Professor Nikpour maintains that shifting the focus away from symptom and echocardiography based algorithms for detecting PAH in SSc towards more simple, reproducible and economical tests will ultimately improve the selection of patients for referral to right heart catheterisation (RHC), the ‘gold standard’ test for the diagnosis of PAH. The test provides a direct measure of pulmonary pressures which will be >25 mmHg at rest and >30 mmHg with exercise.

“Our proposed algorithm for PAH screening combines a blood test for NT-proBNP with pulmonary function tests. NT-proBNP is released into blood by heart cells under stress, which occurs when the pressure in the lung circulation is increased. Pulmonary function tests measure the capacity of the lung for diffusion of carbon monoxide (DLCO). DLCO is reduced disproportionately to lung volumes in PAH. Together, NT-proBNP measurement and lung function testing detect almost all patients with PAH.”

However Professor Nikpour also noted that while the algorithm has a ‘sensitivity’ of almost 100%, it is not ‘very specific’ as many possible conditions can lead to elevated NT-proBNP and patients who screen positive with the proposed algorithm still need diagnostic testing with right heart catheterization (RHC), which can be done in PAH centres of excellence, to confirm a PAH diagnosis.

The Australian Scleroderma Interest Group (ASIG) is working towards having NT-proBNP MBS listed for use in scleroderma PAH screening, she said.

The role of expert centres

Also speaking to the limbic, clinical director of the Heart Research Institute, Professor David Celermajer, who is heading up a trial looking into non-invasive methods for the early detection of pulmonary vascular disease, says that expert PAH centres have made ‘major strides’ in improving patient outcomes.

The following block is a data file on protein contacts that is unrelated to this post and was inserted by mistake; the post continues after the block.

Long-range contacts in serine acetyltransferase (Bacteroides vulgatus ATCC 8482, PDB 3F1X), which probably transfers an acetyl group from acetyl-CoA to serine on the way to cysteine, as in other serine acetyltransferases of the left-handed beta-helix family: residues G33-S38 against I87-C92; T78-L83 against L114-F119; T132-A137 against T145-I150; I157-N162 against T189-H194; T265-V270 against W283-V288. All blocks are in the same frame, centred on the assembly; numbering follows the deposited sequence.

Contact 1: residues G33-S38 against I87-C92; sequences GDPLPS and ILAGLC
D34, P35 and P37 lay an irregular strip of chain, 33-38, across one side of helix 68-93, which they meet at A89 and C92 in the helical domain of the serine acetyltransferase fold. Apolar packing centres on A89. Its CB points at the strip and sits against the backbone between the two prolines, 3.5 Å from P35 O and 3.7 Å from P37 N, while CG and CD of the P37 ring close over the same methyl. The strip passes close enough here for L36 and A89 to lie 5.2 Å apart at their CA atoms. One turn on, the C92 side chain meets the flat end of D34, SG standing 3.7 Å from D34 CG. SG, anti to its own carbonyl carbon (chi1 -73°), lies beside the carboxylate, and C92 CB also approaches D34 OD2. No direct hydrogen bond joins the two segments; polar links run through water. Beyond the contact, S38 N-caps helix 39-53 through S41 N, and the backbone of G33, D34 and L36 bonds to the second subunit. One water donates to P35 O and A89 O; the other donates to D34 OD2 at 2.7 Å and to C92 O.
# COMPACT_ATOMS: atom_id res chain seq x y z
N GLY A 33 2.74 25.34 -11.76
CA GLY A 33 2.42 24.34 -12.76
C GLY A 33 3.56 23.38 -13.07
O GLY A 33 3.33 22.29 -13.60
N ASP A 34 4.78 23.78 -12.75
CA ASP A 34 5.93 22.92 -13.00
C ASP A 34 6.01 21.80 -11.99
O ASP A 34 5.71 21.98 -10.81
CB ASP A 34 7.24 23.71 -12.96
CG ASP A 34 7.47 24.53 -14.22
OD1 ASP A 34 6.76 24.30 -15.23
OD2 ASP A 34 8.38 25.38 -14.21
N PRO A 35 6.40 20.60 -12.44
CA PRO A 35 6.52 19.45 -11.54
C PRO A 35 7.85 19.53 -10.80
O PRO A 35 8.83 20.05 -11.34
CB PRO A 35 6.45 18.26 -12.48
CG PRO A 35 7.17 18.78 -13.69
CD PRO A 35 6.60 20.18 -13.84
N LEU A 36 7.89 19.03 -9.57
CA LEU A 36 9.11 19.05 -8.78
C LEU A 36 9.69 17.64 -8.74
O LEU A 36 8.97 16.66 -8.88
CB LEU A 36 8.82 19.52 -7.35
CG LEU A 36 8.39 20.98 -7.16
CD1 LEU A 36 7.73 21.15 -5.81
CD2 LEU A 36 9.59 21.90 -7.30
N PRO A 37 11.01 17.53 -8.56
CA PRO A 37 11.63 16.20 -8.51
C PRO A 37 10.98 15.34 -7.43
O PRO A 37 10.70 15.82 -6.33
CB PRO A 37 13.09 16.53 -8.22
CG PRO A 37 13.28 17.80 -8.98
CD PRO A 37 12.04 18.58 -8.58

He says with modern therapies that can ‘dramatically’ improve patient outcomes and delay disease progression, there is more reason than ever for clinicians to diagnose the condition and refer patients to expert centres early so that a multidisciplinary team can go about the complex task of determining the specific combination of treatment options.

“Screening tells us whether PAH is present … but that’s not an end in itself. Once PAH is detected the diagnosis of the specific cause of the disease is a complex and specialised process. There is a comprehensive workup that must be carried out to determine the specific cause of the diseases in each patient because the appropriate treatment will depend on the underlying cause.”

There are currently over 606 PAH designated expert centres that are approved by Medicare to prescribe PAH-specific medications. Their role says Professor Celermajer is to prescribe the appropriate treatment for the specific cause of the hypertension and monitor the response to that treatment.

Potential role for anticoagulation in SSc-PAH

While treatment of patients with SSc-PAH should follow the same treatment algorithm as other types of PAH, patients with SSc-PAH do seem to have a worse prognosis compared with idiopathic PAH (IPAH) and there are some differences in treatment options.

Professor Nikpour explains the rate of acute vasoreactivity, and of a long-term favourable response to calcium channel blocker treatment, is suggested to be lower when compared with IPAH. However she noted that anticoagulation treatment in SSc is currently a contentious area, with some observational cohort studies showing a survival benefit and others not.

“Pulmonary vascular dysfunction in SSc-PAH is a triad of vasoconstriction and remodeling, targeted by the advanced therapies, and also in situ thrombosis occurring as a result of endothelial abnormalities and an imbalance of pro- and anti-thrombotic factors.

“Theoretically, by targeting additional pathways in the pathogenesis of PAH, the use of anticoagulants as adjuncts to advanced therapies may confer a survival benefit over advanced therapies alone. However, a potential survival benefit may be offset by an increased risk of bleeding, particularly from the gastrointestinal tract.”

Professor Nikpour cautioned though that in the absence of evidence from randomised controlled trials (RCT), it is not yet possible to make recommendations in relation to anticoagulation in SSc-PAH.

However, such recommendations may not be too far away, with Professor Nikpour and colleagues currently working on an NHMRC-funded RCT to evaluate the role of anticoagulation compared with placebo as adjunct therapy in scleroderma-PAH. Recruitment for this RCT is currently underway.

“We anticipate that in time, the results of this study will shed light on the role of anticoagulation in the treatment of scleroderma PAH.”

For a full list of PAH designated centres in Australia click here: